This has long been the general sentiment in Lac-Mégantic itself, where many people consider Harding a hero. After the fire broke out, he got out of bed and ran to the site, helping firefighters uncouple oil cars that hadn’t started burning. People there think the wrong party is in the dock.

As of Nov. 10 the prosecution had presented 20 of its 37 scheduled witnesses. Superior Court Judge Gaétan Dumas warned the jury that the trial, taking place in Sherbrooke, Quebec, which was projected to end Dec. 21, might continue into January 2018.

Messages in support of Harding and Labrie can be sent to USW Local 1976 / Section locale 1976, 2360 De Lasalle, Suite 202, Montreal, QC Canada H1V 2L1. Copies should be sent to Thomas Walsh, 165 Rue Wellington N., Suite 310, Sherbrooke, QC Canada J1H 5B9. E-mail: thomaspwalsh@hotmail.com.

Michel Prairie contributed to this article.

Tags: locomotive engineers frame-uptrain wreckUSW Local 1976
Categories: Labor News

Gig Workers Sickout-SF start up Instacart workers plan Sunday-Monday strike

Current News - Sat, 11/18/2017 - 18:11

Gig Workers Sickout-SF start up Instacart workers plan Sunday-Monday strike
http://www.sfchronicle.com/business/article/Instacart-workers-plan-Sunda...

By Carolyn SaidNovember 17, 2017 Updated: November 17, 2017 3:34pm
<920x1240.jpg>Photo: Brant Ward, The ChronicleInstacart workers are considering a strike on Sunday.
Some Instacart shoppers and drivers, the people who buy and deliver groceries to the companies’ customers, have beefs about their compensation. Those grievances are bubbling over into a planned strike on Sunday and Monday.

The workers, who are independent contractors, are organizing on social media for what they’re calling a “no-delivery day.”

“We want to get Instacart’s attention,” said Jennell Lévêque, who’s worked for the grocery-delivery service in the Bay Area for 31/2 years. The workers want Instacart to highlight tipping for customers and to increase compensation for large and heavy orders.

While Lévêque and some other workers said the planned action would be national, Instacart said it only expected protests by a handful of workers in Austin, Texas, and St. Louis and did not expect any service interruptions.

Instacart said it already notifies customers prominently of the option to tip. It said workers already can decline orders without retaliation, or can call a help line to have the delivery fee increased or request a second person to assist them. Workers said they could be dinged if they decline too many orders and said it’s hard to reach the support line.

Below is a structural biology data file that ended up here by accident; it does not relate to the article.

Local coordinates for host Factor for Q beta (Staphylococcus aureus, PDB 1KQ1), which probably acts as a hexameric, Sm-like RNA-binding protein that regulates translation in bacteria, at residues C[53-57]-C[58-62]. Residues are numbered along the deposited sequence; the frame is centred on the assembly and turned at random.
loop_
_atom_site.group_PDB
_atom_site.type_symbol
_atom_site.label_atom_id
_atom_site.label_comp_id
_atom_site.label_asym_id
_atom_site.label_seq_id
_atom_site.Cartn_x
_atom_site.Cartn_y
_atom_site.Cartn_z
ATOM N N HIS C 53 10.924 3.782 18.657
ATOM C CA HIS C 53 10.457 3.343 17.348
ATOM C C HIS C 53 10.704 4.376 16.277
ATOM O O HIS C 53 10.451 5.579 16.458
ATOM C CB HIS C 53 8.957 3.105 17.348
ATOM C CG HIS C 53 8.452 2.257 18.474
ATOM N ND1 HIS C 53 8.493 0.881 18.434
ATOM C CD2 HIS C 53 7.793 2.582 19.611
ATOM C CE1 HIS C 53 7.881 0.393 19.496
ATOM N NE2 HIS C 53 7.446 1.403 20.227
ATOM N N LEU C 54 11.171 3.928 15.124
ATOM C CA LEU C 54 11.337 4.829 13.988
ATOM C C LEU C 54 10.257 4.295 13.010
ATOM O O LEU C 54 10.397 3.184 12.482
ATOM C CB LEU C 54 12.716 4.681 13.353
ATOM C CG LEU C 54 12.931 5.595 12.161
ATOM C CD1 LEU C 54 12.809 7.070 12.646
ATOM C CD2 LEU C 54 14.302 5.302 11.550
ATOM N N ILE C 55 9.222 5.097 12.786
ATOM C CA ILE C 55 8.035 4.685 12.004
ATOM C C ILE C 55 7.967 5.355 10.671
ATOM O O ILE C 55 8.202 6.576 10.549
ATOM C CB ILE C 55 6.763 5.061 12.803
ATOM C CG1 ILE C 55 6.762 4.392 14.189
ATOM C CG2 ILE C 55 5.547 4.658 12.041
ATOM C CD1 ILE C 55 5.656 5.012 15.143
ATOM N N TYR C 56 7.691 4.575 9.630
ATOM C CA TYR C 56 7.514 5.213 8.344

Instacart, a 5-year-old San Francisco startup, is valued at $3.4 billion. It operates in 154 U.S. cities and said it has hundreds of thousands of workers. The protesting workers said their main nexus is a Facebook group with 5,200 members.

“We realistically understand that we won’t shut down the company,” said Matthew Telles, who has worked as an Instacart shopper for two years in Chicago. “The nature of the job is that we are all separate, and not everyone is on Facebook. There will still be a decent number of people shopping” on behalf of Instacart customers.

That disparate work model has hindered other efforts by gig economy workers to organize. As independent contractors, they are barred by federal law from formal unionization. Uber drivers, the largest and most vocal group of gig workers, have held scattered protests.

Veena Dubal, an associate professor at UC Hastings College of the Law who studies Uber drivers and other gig workers, said several factors hinder organizing. “Casual workers have different and sometimes conflicting interests with full-time workers,” often because they need the freedom and flexibility to work part time, she said. Moreover, gig workers move on quickly to other jobs. “Full-time workers who feel exploited are much more likely to engage in collective action,” she said.

Lawsuits have been one major avenue for gig workers to join forces. Those from many companies, including Instacart, have banded together into class-action suits seeking to be reclassified as employees. A suit against Instacart ended with the company agreeing to pay out $4.6 million and clarify its tipping feature to customers. That settlement is pending.

Amazon’s $13.7 billion acquisition of Whole Foods, one of Instacart’s biggest grocery-store partners, threw that relationship into question, as Amazon has its own logistics network, including Amazon Flex, which uses independent contractors for Prime Now deliveries. However, Instacart reportedly has four years remaining in its contract with Whole Foods.

Meanwhile, Instacart has said the Amazon-Whole Foods deal triggered a stampede of other grocers seeking to partner with it to combat Amazon’s threat.

Karyn and John Ellis of Woodside have ordered from Instacart for two or three years and make a point to always tip their delivery person. On Friday, when they called about an order gone astray, customer service told them (erroneously) that there was a sick-out happening, Karyn Ellis said.

“The gig economy seemed like a good idea at the time, but now that you have people who are dependent on it for their income, it doesn’t pay, it doesn’t provide security,” she said.

Carolyn Said is a San Francisco Chronicle staff writer. Email: csaid@sfchronicle.comTwitter: @csaid

Tags: Instacartgig workersDrivers
Categories: Labor News